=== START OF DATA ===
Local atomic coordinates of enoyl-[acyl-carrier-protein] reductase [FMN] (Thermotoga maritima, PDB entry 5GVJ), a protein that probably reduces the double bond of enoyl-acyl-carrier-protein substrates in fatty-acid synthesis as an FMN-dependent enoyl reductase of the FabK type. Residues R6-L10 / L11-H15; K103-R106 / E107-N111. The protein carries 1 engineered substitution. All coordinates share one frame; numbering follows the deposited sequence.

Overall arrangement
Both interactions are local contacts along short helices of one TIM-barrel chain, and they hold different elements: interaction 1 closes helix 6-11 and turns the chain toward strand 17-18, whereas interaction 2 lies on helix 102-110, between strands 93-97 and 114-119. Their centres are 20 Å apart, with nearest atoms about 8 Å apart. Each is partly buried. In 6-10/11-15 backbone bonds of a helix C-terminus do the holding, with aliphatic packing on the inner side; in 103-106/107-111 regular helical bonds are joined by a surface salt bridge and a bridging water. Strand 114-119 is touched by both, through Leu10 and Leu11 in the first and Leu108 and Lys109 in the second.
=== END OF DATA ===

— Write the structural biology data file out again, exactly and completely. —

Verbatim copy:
Local atomic coordinates of enoyl-[acyl-carrier-protein] reductase [FMN] (Thermotoga maritima, PDB entry 5GVJ), a protein that probably reduces the double bond of enoyl-acyl-carrier-protein substrates in fatty-acid synthesis as an FMN-dependent enoyl reductase of the FabK type. Residues R6-L10 / L11-H15; K103-R106 / E107-N111. The protein carries 1 engineered substitution. All coordinates share one frame; numbering follows the deposited sequence.

Overall arrangement
Both interactions are local contacts along short helices of one TIM-barrel chain, and they hold different elements: interaction 1 closes helix 6-11 and turns the chain toward strand 17-18, whereas interaction 2 lies on helix 102-110, between strands 93-97 and 114-119. Their centres are 20 Å apart, with nearest atoms about 8 Å apart. Each is partly buried. In 6-10/11-15 backbone bonds of a helix C-terminus do the holding, with aliphatic packing on the inner side; in 103-106/107-111 regular helical bonds are joined by a surface salt bridge and a bridging water. Strand 114-119 is touched by both, through Leu10 and Leu11 in the first and Leu108 and Lys109 in the second.